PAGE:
My experiences with anti-Asian racism in San Francisco and Indiana

  1. This past March, I was standing outside of a boba shop with a Taiwanese American man. About thirty feet away, we heard a (likely mentally unstable and likely homeless) man hollering “FUCKING CHINESE, FUCKING CHINESE” over and over again to no one in particular. We both froze for a second, but neither of us actually thought we were in danger. That is, until the man marched toward us and got right in our faces. “Ching chong ching chong,” he chanted as he gesticulated wildly in our faces. I averted my gaze and looked toward the ground, hoping my silence would make this end faster. After what felt like an eternity (but was realistically probably less than a minute), the man inexplicably left.
  2. A couple of months after that, I was walking near my neighborhood in the afternoon. I was listening to music and lost in thought; suddenly, a man walking in the opposite direction less than ten feet away spat at (not on) me, glared at me, and then resumed walking. This happened so quickly that I could barely register what had happened. However, there was no mistaking the malice in his glare.
  3. In August, I was running in my neighborhood and saw a scruffy-looking man in front of me on the sidewalk. We were heading in the same direction, so his back was turned to me. As I approached him, he turned around and swiftly put his fists up to prevent me from passing him. Years of playing Capture the Flag in gym classes made me instinctively try and go around him. But he quickly blocked my path and the determination and ferocity on his unshaven face showed me that this was not a game. I sprinted away from this man onto the other side of the road, my heart rate accelerating.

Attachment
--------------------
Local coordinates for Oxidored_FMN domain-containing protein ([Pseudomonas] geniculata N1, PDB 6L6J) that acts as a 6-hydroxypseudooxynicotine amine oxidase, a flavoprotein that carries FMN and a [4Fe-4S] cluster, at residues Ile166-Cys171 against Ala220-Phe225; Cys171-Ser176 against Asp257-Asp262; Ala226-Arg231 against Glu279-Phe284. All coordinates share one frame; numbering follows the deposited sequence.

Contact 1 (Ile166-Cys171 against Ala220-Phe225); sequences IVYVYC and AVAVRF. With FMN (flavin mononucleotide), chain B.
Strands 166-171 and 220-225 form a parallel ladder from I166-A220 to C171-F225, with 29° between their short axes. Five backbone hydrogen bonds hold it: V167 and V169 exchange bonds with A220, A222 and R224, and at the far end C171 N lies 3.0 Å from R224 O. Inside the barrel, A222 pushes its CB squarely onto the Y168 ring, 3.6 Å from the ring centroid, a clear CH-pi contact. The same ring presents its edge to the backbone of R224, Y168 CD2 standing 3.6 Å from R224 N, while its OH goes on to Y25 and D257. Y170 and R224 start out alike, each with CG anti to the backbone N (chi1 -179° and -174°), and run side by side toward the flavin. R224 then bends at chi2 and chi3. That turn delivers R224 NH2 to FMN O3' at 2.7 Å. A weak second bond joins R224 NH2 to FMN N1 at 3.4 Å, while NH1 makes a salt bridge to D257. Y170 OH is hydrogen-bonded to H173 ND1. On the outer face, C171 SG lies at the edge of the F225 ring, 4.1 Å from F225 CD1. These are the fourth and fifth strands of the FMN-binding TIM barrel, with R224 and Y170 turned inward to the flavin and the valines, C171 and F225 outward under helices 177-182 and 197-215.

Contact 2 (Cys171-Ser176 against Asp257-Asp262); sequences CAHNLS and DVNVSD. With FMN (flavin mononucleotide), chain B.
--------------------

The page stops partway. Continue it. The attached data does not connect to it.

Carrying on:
Source: Stop AAPI Hate (2021)
  1. Disparate size of Asian American populations: The most obvious reason is that there are way more Asians living in states like California and New York compared to states in the middle of the US. The Pew Research Center reports that of the 22.4M Asian Americans (2019) in the US, 30% live in California.
Source: Pew Research Center (2019)
  • Seemingly disparate narratives about a city can coexist:
  • Example 1: SF has a high Asian population, and there have been a lot of Asian hate crimes here.
  • Example 2: Some parts of the US are rife with racism, but in many other parts, people will treat you like a normal human being (they might just have questions, because they don’t know that many people who aren’t white)
  • We all have some unconscious biases or misconceptions about places or people we’re not familiar with. How can you learn more about these people and places and educate yourself?
  • Putting yourself in new situations can be uncomfortable and potentially scary, but if you always stay within your bubble or comfort level, you could be missing out on seeing more of the world and having valuable learning experiences
  • When people talk about being “well-traveled,” they frequently think of visiting glamorous cities in Europe or backpacking through Southeast Asia. I think it’s equally, if not more, important to visit parts of the US (or the country that you live in) that aren’t as sexy and see how different types of people live.
  • I’m going to be mean if you ask me about what growing up in Indiana was like (I love talking about this! And I try to do it in a friendly way! But I want people to come to these discussions with a curious and open mind.)
  • People should endure racism to build character
  • Homelessness is the main cause of hate crimes against Asian Americans
  • SF is “more racist” than other parts of the States — you can’t make categorical statements like this, because you have to consider confounding factors (e.g., the five points I mentioned)

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